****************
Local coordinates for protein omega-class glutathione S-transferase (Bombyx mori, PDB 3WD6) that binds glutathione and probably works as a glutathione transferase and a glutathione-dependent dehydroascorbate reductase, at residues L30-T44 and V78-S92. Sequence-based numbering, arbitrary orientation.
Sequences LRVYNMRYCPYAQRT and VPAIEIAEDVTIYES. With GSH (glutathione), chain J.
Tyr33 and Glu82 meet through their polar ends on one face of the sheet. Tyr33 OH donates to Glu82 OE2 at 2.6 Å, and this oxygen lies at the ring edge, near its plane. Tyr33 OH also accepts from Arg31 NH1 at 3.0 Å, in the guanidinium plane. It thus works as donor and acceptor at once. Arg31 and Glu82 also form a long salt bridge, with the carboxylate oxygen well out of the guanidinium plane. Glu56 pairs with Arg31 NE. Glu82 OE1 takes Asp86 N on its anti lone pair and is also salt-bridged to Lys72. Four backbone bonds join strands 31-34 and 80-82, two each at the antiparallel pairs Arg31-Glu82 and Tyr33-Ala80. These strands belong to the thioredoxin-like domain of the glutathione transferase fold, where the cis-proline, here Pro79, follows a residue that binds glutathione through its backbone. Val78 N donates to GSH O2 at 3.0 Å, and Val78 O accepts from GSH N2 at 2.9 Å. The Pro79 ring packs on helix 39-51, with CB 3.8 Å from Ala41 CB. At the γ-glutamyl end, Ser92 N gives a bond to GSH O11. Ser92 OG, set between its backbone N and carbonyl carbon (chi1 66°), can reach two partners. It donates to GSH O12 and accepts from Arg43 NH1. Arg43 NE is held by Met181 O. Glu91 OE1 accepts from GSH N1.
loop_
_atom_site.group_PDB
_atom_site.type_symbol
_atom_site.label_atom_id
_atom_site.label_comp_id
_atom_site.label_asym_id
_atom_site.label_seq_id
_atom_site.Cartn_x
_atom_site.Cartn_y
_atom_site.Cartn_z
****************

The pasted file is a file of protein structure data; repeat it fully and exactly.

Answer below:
Local coordinates for protein omega-class glutathione S-transferase (Bombyx mori, PDB 3WD6) that binds glutathione and probably works as a glutathione transferase and a glutathione-dependent dehydroascorbate reductase, at residues L30-T44 and V78-S92. Sequence-based numbering, arbitrary orientation.
Sequences LRVYNMRYCPYAQRT and VPAIEIAEDVTIYES. With GSH (glutathione), chain J.
Tyr33 and Glu82 meet through their polar ends on one face of the sheet. Tyr33 OH donates to Glu82 OE2 at 2.6 Å, and this oxygen lies at the ring edge, near its plane. Tyr33 OH also accepts from Arg31 NH1 at 3.0 Å, in the guanidinium plane. It thus works as donor and acceptor at once. Arg31 and Glu82 also form a long salt bridge, with the carboxylate oxygen well out of the guanidinium plane. Glu56 pairs with Arg31 NE. Glu82 OE1 takes Asp86 N on its anti lone pair and is also salt-bridged to Lys72. Four backbone bonds join strands 31-34 and 80-82, two each at the antiparallel pairs Arg31-Glu82 and Tyr33-Ala80. These strands belong to the thioredoxin-like domain of the glutathione transferase fold, where the cis-proline, here Pro79, follows a residue that binds glutathione through its backbone. Val78 N donates to GSH O2 at 3.0 Å, and Val78 O accepts from GSH N2 at 2.9 Å. The Pro79 ring packs on helix 39-51, with CB 3.8 Å from Ala41 CB. At the γ-glutamyl end, Ser92 N gives a bond to GSH O11. Ser92 OG, set between its backbone N and carbonyl carbon (chi1 66°), can reach two partners. It donates to GSH O12 and accepts from Arg43 NH1. Arg43 NE is held by Met181 O. Glu91 OE1 accepts from GSH N1.
loop_
_atom_site.group_PDB
_atom_site.type_symbol
_atom_site.label_atom_id
_atom_site.label_comp_id
_atom_site.label_asym_id
_atom_site.label_seq_id
_atom_site.Cartn_x
_atom_site.Cartn_y
_atom_site.Cartn_z